and coarse.

Where is my "what's in a birth rite?"
He has no nation
but sips on soup
soup soup savior, and not a boy.
but there was a boy.

Esav will let the blood of the kill
splatter on a thick face with
lines, broad hips, bushy brows burrowing
and sweat
cast off with a figurally very good hand.
the touch
was in the hand.

Esav will run fast with the hunt
and leave me waiting
staring up into these lips
on a tall framed face
"and I would like to draw you some day."

now listen,
i danced with angels on a pillow one
and snuck away, alone
to weave my fingers through the black
hair of a boy.

but, was it in his deam or really in

come, sit with me as
i watch the ones who dream
as they dream.
And I'll dream of Esav
as Esav sleeps sound.

now, which brother serves the other?
i know, i know.
but where has Esav gone?
the one with the sword.
he'll break the boy's yoke, but will he
break the boy's neck?
no. no? no.

and tell me:
What is in a birth rite?
the strength of a prophesy
on your back and in your children.
Esav has strength in him,
and squeezes.

and i was by the side of the well when i
saw that boy coming.
it could have been me.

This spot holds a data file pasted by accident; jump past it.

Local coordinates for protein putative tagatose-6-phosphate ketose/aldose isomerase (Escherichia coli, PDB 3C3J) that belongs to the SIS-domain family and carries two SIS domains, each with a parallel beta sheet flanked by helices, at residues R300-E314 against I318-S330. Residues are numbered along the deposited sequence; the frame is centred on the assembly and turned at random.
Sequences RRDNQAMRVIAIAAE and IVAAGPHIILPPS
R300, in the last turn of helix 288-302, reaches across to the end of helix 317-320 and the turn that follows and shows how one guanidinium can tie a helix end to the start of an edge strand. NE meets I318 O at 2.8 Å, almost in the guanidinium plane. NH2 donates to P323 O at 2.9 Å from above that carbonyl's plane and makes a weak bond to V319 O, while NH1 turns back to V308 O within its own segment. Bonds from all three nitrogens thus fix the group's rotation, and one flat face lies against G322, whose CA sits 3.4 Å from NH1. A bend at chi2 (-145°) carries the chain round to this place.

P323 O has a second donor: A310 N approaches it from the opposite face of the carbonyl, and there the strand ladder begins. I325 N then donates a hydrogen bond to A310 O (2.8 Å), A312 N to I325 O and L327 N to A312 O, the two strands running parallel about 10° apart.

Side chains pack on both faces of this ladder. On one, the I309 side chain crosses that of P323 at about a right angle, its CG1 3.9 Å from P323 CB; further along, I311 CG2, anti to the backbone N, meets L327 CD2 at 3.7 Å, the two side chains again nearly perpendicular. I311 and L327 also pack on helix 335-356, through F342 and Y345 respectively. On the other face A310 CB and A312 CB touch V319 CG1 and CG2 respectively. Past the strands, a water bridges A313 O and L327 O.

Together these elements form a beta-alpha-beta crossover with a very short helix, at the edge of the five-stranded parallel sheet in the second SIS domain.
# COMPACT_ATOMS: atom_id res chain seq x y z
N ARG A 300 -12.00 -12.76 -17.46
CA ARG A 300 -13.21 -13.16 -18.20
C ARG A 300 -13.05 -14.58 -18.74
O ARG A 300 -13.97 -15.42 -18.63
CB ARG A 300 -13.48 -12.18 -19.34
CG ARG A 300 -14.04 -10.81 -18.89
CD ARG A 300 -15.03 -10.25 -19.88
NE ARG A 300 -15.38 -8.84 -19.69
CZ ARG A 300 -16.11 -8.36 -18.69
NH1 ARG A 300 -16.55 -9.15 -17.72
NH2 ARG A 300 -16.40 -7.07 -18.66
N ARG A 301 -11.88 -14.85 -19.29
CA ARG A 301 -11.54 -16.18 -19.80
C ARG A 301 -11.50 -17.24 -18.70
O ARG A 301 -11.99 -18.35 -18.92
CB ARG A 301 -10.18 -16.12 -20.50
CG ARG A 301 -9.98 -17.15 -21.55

It was.
or was i the one under the wedding veil,
and equally surprised
not to find Esay there,
did you know:
the water in the well was my

my Esav,
red head, earth man.
the boy is an Achilles action figure.
shaking a heal, but i say the weakness is
in him
he is frail
and he is running away
from Esav.

and where has Esav gone?

"The Cinnamon Sticky Buns"

 There once was a boy named Mortimer
Mausmann who immaculately discovered that
the Buddha has for many years been
misrepresented. There is no Nirvana!
"Rather," said Mortimer, "we should all
aspire to reach Nevada."
 Unfortunately for Mortimer Mausmann,
at the time of his epiphany he was rather
far from his new-found Mecca. But as he
was rather excited to arrive there as
promptly as possible, he wasted no time
in selling some blue chips that
represented his interests in a vacuum
cleaner company called Mastermaid, and
headed west.
 Nevada was a disappointment to
Mortimer when he arrived with nothing to
do. Vacuum cleaners still on the brain,
he called up the local division of
Mastermaid and got a job selling
carpeting. The masterminds at Mastermaid
had developed an elaborate scheme to
impose carpeting on the world, thereby
substantially increasing the necessity of vacuum cleaners. (Insert evil laugh
 Mortimer Mausmann visited the
masterminds at Mastermaid, two twins who
both had electric eyes, like the ones one
finds in elevator doors. If they ever
looked away from one another they would
freeze. This displeased the Mastermaid
Corporation, and so, anxious to tap the
minds of these geniuses, they locked them
into desks which faced each other inside
the great Mastermaid war room, where
there was a microwave and an endless